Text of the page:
Believe it or not, I like shopping. Not per se, but because I get to see and watch and learn. I was checking out of the local grocery store Saturday with my wife and as I am prone to do, looked at the magazine rack to see the latest headlines. These are the impulse purchase hopefuls, and getting people to “take one” is always interesting. This time, however, I was stunned at the level of transparency – and the lack of differentiation – in the covers. I took three pictures: Hearst’s Woman’s Day (circulation 3.8M), Meredith’s Everyday with Rachael Ray (circulation 1.7M) and Family Circle (circulation 3.8M), also Meredith’s. Here are the covers.
Of course, the pumpkins are obvious, with Halloween a month and a half away. But, look at the subheads: “Fall Comfort Food” and “Comfort Food Favorites” and finally, “It’s Comfort Food Season.” These are the main headlines on the pages! How is a person to choose? I mean, couldn’t anyone come up with something more creative?
These magazines are on the racks for the impulse purchase; they are supposed to stimulate the shopper to purchase. But, was everyone like me? Confused by the lack of differentiation?
I took a poll in my office. I walked around with the covers from the photos I took, and asked people one question: “If you had to pick one, which one would you pick, and why?” There were 18 people in my survey group that day. Six people found it impossible to select so they voted “none.” Six people selected Everday with Rachael Ray, and six people went with Family Circle. Not one person took Woman’s Day. The breakdown from a male and female point of view was uncannily equal: three of the six in each case were male, and three were female. A perfect split.
The reasons for their choices were interesting, too. Most of the people who went with Rachael Ray “loved her” or “liked the human element.” People who took Family Circle went because of the masthead; they cited “family” was an important word. One said, “It’s the one that looks like a real pumpkin.”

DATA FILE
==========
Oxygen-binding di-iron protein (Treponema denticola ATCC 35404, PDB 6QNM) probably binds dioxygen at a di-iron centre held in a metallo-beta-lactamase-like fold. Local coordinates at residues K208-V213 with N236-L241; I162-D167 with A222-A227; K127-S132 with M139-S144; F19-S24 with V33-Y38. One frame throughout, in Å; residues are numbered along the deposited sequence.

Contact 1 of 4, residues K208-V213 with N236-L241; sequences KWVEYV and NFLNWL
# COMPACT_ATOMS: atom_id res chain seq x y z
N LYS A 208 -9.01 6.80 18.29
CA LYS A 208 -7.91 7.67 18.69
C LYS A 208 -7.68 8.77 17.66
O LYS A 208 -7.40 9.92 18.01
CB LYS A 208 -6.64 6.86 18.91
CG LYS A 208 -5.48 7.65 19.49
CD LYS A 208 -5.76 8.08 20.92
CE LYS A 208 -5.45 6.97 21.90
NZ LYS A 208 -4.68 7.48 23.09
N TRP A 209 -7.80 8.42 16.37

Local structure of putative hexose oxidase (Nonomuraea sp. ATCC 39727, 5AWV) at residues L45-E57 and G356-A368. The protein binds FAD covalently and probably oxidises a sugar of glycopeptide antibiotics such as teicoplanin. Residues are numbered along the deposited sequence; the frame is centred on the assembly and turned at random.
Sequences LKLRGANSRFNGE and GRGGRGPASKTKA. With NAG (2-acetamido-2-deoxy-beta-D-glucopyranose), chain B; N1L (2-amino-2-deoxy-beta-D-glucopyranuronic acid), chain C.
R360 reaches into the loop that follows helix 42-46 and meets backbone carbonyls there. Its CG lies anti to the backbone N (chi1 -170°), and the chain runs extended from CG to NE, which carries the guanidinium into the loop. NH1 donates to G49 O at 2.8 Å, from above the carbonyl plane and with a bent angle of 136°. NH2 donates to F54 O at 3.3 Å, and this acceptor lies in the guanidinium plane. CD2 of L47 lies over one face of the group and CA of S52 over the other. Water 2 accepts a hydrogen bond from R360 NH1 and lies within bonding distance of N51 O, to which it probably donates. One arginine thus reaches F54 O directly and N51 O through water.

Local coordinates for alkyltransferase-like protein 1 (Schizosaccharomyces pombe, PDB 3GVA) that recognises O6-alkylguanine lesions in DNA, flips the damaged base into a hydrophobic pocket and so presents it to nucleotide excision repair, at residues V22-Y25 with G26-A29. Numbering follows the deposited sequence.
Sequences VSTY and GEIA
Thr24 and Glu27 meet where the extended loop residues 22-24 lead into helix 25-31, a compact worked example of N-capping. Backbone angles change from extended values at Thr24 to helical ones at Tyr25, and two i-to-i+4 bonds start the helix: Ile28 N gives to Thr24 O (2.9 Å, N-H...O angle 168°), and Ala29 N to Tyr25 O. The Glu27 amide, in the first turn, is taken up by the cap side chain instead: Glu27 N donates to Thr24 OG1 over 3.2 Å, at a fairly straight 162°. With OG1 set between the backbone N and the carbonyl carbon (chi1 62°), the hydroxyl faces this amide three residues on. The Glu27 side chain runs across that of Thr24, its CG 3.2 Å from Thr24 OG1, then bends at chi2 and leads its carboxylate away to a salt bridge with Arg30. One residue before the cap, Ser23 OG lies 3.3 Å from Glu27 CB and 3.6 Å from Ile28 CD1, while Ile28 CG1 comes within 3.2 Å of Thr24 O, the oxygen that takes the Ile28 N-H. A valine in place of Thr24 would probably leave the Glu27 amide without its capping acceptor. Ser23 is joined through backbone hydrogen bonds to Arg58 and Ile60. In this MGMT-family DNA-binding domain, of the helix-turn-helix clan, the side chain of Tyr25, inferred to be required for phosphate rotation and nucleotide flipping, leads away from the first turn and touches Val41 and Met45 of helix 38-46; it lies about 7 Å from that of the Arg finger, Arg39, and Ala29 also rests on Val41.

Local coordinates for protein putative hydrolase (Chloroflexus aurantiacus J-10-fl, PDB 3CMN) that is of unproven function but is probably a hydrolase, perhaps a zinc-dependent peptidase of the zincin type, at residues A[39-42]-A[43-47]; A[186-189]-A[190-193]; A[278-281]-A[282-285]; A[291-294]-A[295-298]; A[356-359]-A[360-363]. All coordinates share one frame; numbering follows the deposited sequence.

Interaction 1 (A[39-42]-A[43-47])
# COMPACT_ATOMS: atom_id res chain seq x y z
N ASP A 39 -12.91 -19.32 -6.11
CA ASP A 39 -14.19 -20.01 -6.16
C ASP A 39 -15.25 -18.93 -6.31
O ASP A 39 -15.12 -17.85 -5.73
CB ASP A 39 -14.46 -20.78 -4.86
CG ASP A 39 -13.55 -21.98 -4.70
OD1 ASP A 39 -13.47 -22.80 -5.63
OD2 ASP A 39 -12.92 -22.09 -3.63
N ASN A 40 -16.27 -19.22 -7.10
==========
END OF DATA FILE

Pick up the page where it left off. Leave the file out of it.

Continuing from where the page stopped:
One of the primary goals of a business is to differentiate. In fact, unless differentiation exists, how is a consumer supposed to pick – except by price. In a recent WSJ article, “Coming Soon: Toilet Paper Priced Like Airline Tickets” (http://goo.gl/cO01F), Julia Angwin and Dana Mttioli write about deploying a new generation of algorithms that allow retailers to change the price of products from toilet paper to bicycles “on an hour-by-hour and sometimes minute-by-minute basis.” Interestingly, according to the authors, shoppers “are winning the price game about as often as they lose—with about half of price changes going down, and half going upward.” But if differentiation were in vogue (no pun intended), that would not be the case, as evidenced by Vogue magazine, which was NOT in the rack that day, but which had just published its 900+page issue (who said print is dead?).
If everyone is “comfortable,” then to differentiate, respectfully, would call for a little discomfort. Imagine! All the magazines on the rack are talking about comfort food, and your magazine says, “Why a little discomfort goes a long way this season.” At least, I’ll bet, they would pick up the magazine and flip to see what “that” was all about!
Then again, maybe not. Let’s hear from you! How do you differentiate in the age of commodity products, people and magazine covers?